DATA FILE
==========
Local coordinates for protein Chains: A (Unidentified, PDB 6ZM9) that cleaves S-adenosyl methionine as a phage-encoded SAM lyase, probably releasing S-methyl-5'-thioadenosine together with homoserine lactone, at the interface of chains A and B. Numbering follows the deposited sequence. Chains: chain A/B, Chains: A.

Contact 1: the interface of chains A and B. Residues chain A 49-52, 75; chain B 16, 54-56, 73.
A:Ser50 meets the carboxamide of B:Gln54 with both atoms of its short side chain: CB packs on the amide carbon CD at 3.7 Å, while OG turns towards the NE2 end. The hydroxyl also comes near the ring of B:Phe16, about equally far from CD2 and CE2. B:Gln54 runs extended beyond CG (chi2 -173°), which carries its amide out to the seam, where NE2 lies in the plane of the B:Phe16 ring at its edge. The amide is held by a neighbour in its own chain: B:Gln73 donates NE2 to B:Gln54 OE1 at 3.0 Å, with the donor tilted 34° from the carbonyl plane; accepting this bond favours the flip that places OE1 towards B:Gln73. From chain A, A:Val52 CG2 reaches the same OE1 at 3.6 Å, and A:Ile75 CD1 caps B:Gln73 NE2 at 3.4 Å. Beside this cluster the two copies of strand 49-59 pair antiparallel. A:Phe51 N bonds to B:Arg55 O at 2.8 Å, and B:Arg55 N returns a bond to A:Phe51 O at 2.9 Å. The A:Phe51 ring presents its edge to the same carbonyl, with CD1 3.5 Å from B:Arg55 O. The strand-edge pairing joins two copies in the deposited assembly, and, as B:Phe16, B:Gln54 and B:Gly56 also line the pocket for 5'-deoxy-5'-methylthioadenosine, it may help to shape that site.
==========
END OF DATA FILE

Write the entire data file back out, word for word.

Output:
Local coordinates for protein Chains: A (Unidentified, PDB 6ZM9) that cleaves S-adenosyl methionine as a phage-encoded SAM lyase, probably releasing S-methyl-5'-thioadenosine together with homoserine lactone, at the interface of chains A and B. Numbering follows the deposited sequence. Chains: chain A/B, Chains: A.

Contact 1: the interface of chains A and B. Residues chain A 49-52, 75; chain B 16, 54-56, 73.
A:Ser50 meets the carboxamide of B:Gln54 with both atoms of its short side chain: CB packs on the amide carbon CD at 3.7 Å, while OG turns towards the NE2 end. The hydroxyl also comes near the ring of B:Phe16, about equally far from CD2 and CE2. B:Gln54 runs extended beyond CG (chi2 -173°), which carries its amide out to the seam, where NE2 lies in the plane of the B:Phe16 ring at its edge. The amide is held by a neighbour in its own chain: B:Gln73 donates NE2 to B:Gln54 OE1 at 3.0 Å, with the donor tilted 34° from the carbonyl plane; accepting this bond favours the flip that places OE1 towards B:Gln73. From chain A, A:Val52 CG2 reaches the same OE1 at 3.6 Å, and A:Ile75 CD1 caps B:Gln73 NE2 at 3.4 Å. Beside this cluster the two copies of strand 49-59 pair antiparallel. A:Phe51 N bonds to B:Arg55 O at 2.8 Å, and B:Arg55 N returns a bond to A:Phe51 O at 2.9 Å. The A:Phe51 ring presents its edge to the same carbonyl, with CD1 3.5 Å from B:Arg55 O. The strand-edge pairing joins two copies in the deposited assembly, and, as B:Phe16, B:Gln54 and B:Gly56 also line the pocket for 5'-deoxy-5'-methylthioadenosine, it may help to shape that site.